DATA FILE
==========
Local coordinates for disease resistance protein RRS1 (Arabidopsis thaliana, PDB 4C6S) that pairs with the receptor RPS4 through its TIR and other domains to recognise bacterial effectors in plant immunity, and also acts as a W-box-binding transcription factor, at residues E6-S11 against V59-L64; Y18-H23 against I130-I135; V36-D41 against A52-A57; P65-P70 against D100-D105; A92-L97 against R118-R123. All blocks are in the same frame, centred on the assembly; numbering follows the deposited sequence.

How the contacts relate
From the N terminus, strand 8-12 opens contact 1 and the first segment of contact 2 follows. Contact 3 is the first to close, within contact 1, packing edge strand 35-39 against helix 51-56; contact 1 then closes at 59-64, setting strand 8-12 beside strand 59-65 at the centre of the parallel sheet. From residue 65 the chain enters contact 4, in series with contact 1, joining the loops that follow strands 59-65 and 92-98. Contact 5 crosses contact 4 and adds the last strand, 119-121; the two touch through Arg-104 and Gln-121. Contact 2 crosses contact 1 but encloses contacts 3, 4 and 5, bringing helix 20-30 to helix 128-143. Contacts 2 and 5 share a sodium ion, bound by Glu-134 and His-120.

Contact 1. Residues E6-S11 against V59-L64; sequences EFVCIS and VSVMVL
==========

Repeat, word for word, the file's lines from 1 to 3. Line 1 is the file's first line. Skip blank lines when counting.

Local coordinates for disease resistance protein RRS1 (Arabidopsis thaliana, PDB 4C6S) that pairs with the receptor RPS4 through its TIR and other domains to recognise bacterial effectors in plant immunity, and also acts as a W-box-binding transcription factor, at residues E6-S11 against V59-L64; Y18-H23 against I130-I135; V36-D41 against A52-A57; P65-P70 against D100-D105; A92-L97 against R118-R123. All blocks are in the same frame, centred on the assembly; numbering follows the deposited sequence.

How the contacts relate
From the N terminus, strand 8-12 opens contact 1 and the first segment of contact 2 follows. Contact 3 is the first to close, within contact 1, packing edge strand 35-39 against helix 51-56; contact 1 then closes at 59-64, setting strand 8-12 beside strand 59-65 at the centre of the parallel sheet. From residue 65 the chain enters contact 4, in series with contact 1, joining the loops that follow strands 59-65 and 92-98. Contact 5 crosses contact 4 and adds the last strand, 119-121; the two touch through Arg-104 and Gln-121. Contact 2 crosses contact 1 but encloses contacts 3, 4 and 5, bringing helix 20-30 to helix 128-143. Contacts 2 and 5 share a sodium ion, bound by Glu-134 and His-120.